The Lyft app has revolutionized personal transportation. You can summon a ride at the touch of a couple buttons. But if you’re a Lyft driver, you already know this; you also know that driving with Lyft is an opportunity to earn extra money while exploring your city and meeting new people. As a Lyft driver, you’re familiar with the Lyft driver app, at least when it comes to picking up Lyft rides and navigating riders to their destinations. But are you getting every benefit possible from the Lyft Dashboard?
There are certain functions of the Lyft partner app that you may not be familiar with. These are what we’re going to explore in this post, helping you to get the most out of the Lyft driver app when it comes to things like maximizing your earnings and being ready at tax time.
1. Learn How to Get Your Lyft Amp
For years, the Lyft Glowstache was the iconic marker of the rideshare platform’s vehicles. Now, however, Lyft is phasing the Glowstache out and replacing it with the Amp. Lyft describes the Amp as “an emblem to enhance your ride experience and energize the Lyft community.” It’s a light-up device that attaches to your car’s dashboard, clearly marking Lyft vehicles to waiting passengers.
However, Lyft won’t just give you an Amp upon signing up for the platform. They want to make sure you’re committed beforehand. Therefore, in cities where Amp is available, Lyft requires drivers to give a minimum number of rides before receiving their Amp. This is where the Lyft driver app comes in. You can go to the “Amp” tab to see if Amp is available in your city and how many rides you need to complete before you can receive yours.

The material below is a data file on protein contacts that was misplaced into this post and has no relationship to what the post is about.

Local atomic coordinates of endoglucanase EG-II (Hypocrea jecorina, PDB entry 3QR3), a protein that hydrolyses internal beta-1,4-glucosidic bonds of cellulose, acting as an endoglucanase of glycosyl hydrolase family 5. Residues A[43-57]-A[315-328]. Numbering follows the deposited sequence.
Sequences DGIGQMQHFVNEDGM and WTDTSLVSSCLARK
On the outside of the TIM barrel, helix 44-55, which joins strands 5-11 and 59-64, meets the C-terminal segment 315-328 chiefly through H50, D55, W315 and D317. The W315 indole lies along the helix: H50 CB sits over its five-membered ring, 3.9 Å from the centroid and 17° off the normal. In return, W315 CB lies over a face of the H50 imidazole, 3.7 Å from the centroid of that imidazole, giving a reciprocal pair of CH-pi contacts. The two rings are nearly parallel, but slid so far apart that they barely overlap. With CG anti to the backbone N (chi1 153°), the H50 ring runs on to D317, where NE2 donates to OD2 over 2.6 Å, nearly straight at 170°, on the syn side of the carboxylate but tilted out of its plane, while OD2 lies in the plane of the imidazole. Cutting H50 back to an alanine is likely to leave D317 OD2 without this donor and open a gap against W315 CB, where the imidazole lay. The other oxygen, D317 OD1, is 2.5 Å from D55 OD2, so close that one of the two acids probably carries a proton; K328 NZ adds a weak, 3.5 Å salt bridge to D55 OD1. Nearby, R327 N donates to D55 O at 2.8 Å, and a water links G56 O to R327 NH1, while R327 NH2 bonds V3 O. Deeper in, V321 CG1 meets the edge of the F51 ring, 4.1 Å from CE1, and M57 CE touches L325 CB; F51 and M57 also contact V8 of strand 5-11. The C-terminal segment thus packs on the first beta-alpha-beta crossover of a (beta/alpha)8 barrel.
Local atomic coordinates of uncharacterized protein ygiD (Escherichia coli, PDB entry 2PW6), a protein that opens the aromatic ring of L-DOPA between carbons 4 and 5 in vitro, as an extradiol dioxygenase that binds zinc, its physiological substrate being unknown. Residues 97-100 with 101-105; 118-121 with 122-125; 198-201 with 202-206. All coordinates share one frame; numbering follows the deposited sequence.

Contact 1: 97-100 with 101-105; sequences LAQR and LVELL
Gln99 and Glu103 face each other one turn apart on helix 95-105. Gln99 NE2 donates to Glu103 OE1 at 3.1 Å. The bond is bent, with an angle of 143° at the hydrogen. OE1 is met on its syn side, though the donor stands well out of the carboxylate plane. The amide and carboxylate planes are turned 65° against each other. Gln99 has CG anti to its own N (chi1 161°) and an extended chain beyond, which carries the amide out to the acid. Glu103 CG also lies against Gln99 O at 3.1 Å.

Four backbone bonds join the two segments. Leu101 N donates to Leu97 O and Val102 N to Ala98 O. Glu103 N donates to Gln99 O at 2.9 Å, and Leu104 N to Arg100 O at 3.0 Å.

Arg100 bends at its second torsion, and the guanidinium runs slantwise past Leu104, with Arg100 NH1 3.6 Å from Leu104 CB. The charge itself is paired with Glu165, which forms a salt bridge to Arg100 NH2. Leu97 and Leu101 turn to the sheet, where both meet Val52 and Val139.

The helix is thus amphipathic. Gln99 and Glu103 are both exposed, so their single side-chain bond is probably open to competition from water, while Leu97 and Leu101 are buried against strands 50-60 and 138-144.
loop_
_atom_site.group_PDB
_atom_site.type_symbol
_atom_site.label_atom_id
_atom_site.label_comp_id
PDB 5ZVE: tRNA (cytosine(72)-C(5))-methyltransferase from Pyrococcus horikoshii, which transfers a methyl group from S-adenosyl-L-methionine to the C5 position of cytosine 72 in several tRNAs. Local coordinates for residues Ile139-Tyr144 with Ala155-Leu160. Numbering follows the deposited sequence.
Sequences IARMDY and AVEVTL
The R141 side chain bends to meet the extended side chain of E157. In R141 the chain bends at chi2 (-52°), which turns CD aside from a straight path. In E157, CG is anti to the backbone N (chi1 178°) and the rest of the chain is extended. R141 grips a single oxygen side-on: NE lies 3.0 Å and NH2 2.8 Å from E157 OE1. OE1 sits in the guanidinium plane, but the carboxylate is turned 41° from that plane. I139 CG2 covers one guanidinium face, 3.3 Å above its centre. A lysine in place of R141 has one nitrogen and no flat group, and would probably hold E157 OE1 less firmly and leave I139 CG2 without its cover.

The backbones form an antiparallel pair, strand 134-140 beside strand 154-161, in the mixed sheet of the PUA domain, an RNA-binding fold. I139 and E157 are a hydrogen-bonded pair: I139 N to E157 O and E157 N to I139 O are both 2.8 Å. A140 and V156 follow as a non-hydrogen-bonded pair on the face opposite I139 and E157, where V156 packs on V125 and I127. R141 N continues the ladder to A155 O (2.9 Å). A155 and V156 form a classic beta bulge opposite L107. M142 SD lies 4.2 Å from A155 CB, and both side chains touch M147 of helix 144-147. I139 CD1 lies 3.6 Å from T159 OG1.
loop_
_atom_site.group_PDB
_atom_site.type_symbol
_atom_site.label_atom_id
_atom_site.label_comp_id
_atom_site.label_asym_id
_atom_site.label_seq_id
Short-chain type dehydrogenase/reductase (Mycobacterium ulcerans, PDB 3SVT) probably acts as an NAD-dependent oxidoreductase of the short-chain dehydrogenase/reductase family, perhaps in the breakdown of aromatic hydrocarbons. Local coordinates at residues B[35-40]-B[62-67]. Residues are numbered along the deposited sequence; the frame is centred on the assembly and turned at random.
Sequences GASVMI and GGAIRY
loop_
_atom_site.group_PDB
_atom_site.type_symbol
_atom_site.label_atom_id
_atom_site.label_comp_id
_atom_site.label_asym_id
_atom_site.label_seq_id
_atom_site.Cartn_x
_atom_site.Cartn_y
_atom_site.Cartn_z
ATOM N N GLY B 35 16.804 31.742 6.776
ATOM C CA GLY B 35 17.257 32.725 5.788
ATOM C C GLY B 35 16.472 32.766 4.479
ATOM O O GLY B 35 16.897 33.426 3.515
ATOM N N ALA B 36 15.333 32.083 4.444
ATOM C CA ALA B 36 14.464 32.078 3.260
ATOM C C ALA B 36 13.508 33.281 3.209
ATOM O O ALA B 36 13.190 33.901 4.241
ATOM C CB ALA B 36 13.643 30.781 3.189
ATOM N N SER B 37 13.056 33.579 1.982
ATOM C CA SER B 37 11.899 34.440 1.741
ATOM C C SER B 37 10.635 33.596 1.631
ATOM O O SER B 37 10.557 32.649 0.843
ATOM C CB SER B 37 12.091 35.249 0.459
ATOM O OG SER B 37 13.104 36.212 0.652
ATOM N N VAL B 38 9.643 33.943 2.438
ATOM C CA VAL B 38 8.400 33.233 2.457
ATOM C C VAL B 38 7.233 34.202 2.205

2. View a Summary of Your Annual Earnings
If you’re curious to see just how much you’ve made driving with Lyft in the year, including fares and driver earnings guarantee incentives, you can view it in the Driver app. Just navigate to the Driver Dashboard annual summary to see both ride earnings and non-ride earnings.
If you’re not sure if earnings are ride or non-ride, here’s an explanation of each.
Ride earnings include:
- Payments from passengers
- Tips from passengers
- Tolls automatically charged to passengers and paid to drivers
- Automatic cancellation fees
- Lyft’s fees
Non-ride earnings include:
- Driver earnings guarantees
- Mentor payments
- Rental rewards for Express Drive
- Average hourly guarantees
- Manual and promotions and incentives, when applicable
3. Opt In to Average Hourly Guarantees
As a way to incentivize drivers to be available more consistently, Lyft offers average hourly guarantees in certain markets. What does this mean? If you opt in to the program and meet certain requirements, Lyft will guarantee certain hourly earnings regardless of your actual hourly earnings from rides. The amount can vary, often changing week to week, but hourly guarantees are a great way to make your Lyft income more stable.
However, in order to get these guaranteed hourly amounts, you need to opt in to them before the week starts. You’ll get notifications in the Driver App when new hourly guarantees are available, so all you have to do is tap on the offer and opt in. From there, just meet the requirements of giving a certain number of rides per hour and having at least a 90 percent acceptance rate.